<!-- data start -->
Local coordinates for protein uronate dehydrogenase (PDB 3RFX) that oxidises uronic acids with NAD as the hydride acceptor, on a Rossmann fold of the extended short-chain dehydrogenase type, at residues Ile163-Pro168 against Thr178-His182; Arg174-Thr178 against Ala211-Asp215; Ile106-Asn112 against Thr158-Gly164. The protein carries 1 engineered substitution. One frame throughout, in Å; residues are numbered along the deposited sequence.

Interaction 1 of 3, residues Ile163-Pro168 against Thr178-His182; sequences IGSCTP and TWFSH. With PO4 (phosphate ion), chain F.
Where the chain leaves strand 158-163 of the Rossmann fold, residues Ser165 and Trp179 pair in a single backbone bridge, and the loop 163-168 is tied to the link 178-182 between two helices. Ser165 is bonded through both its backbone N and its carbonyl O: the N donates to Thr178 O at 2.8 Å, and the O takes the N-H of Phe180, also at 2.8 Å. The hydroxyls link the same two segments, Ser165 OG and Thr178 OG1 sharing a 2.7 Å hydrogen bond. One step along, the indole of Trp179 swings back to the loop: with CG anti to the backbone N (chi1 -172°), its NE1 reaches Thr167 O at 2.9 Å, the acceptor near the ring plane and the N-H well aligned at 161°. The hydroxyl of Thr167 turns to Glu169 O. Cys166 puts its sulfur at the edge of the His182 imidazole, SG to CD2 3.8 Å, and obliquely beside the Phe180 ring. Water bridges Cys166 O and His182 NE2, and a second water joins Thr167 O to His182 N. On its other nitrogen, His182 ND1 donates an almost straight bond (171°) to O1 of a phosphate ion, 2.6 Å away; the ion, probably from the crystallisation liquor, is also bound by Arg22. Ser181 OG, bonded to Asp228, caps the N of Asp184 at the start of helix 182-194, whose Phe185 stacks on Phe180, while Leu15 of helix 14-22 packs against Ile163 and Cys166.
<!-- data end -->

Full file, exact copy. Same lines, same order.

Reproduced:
Local coordinates for protein uronate dehydrogenase (PDB 3RFX) that oxidises uronic acids with NAD as the hydride acceptor, on a Rossmann fold of the extended short-chain dehydrogenase type, at residues Ile163-Pro168 against Thr178-His182; Arg174-Thr178 against Ala211-Asp215; Ile106-Asn112 against Thr158-Gly164. The protein carries 1 engineered substitution. One frame throughout, in Å; residues are numbered along the deposited sequence.

Interaction 1 of 3, residues Ile163-Pro168 against Thr178-His182; sequences IGSCTP and TWFSH. With PO4 (phosphate ion), chain F.
Where the chain leaves strand 158-163 of the Rossmann fold, residues Ser165 and Trp179 pair in a single backbone bridge, and the loop 163-168 is tied to the link 178-182 between two helices. Ser165 is bonded through both its backbone N and its carbonyl O: the N donates to Thr178 O at 2.8 Å, and the O takes the N-H of Phe180, also at 2.8 Å. The hydroxyls link the same two segments, Ser165 OG and Thr178 OG1 sharing a 2.7 Å hydrogen bond. One step along, the indole of Trp179 swings back to the loop: with CG anti to the backbone N (chi1 -172°), its NE1 reaches Thr167 O at 2.9 Å, the acceptor near the ring plane and the N-H well aligned at 161°. The hydroxyl of Thr167 turns to Glu169 O. Cys166 puts its sulfur at the edge of the His182 imidazole, SG to CD2 3.8 Å, and obliquely beside the Phe180 ring. Water bridges Cys166 O and His182 NE2, and a second water joins Thr167 O to His182 N. On its other nitrogen, His182 ND1 donates an almost straight bond (171°) to O1 of a phosphate ion, 2.6 Å away; the ion, probably from the crystallisation liquor, is also bound by Arg22. Ser181 OG, bonded to Asp228, caps the N of Asp184 at the start of helix 182-194, whose Phe185 stacks on Phe180, while Leu15 of helix 14-22 packs against Ile163 and Cys166.